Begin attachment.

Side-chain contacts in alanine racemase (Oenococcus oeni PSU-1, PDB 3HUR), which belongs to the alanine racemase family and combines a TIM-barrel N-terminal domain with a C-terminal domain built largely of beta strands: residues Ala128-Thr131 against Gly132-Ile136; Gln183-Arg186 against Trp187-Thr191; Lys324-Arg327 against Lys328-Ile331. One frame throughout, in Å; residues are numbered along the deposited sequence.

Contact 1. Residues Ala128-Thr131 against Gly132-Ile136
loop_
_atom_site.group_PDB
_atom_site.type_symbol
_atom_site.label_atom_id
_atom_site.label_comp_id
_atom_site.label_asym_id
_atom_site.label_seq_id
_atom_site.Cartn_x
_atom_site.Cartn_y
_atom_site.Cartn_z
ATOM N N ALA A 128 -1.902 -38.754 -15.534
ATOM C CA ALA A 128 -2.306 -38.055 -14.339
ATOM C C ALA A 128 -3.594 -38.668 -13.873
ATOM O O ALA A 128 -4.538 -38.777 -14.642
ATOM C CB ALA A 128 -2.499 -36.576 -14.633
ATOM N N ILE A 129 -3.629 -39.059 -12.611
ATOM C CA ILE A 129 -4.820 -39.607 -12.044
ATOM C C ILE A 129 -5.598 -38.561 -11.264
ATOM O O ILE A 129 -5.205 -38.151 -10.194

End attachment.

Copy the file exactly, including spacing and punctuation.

Side-chain contacts in alanine racemase (Oenococcus oeni PSU-1, PDB 3HUR), which belongs to the alanine racemase family and combines a TIM-barrel N-terminal domain with a C-terminal domain built largely of beta strands: residues Ala128-Thr131 against Gly132-Ile136; Gln183-Arg186 against Trp187-Thr191; Lys324-Arg327 against Lys328-Ile331. One frame throughout, in Å; residues are numbered along the deposited sequence.

Contact 1. Residues Ala128-Thr131 against Gly132-Ile136
loop_
_atom_site.group_PDB
_atom_site.type_symbol
_atom_site.label_atom_id
_atom_site.label_comp_id
_atom_site.label_asym_id
_atom_site.label_seq_id
_atom_site.Cartn_x
_atom_site.Cartn_y
_atom_site.Cartn_z
ATOM N N ALA A 128 -1.902 -38.754 -15.534
ATOM C CA ALA A 128 -2.306 -38.055 -14.339
ATOM C C ALA A 128 -3.594 -38.668 -13.873
ATOM O O ALA A 128 -4.538 -38.777 -14.642
ATOM C CB ALA A 128 -2.499 -36.576 -14.633
ATOM N N ILE A 129 -3.629 -39.059 -12.611
ATOM C CA ILE A 129 -4.820 -39.607 -12.044
ATOM C C ILE A 129 -5.598 -38.561 -11.264
ATOM O O ILE A 129 -5.205 -38.151 -10.194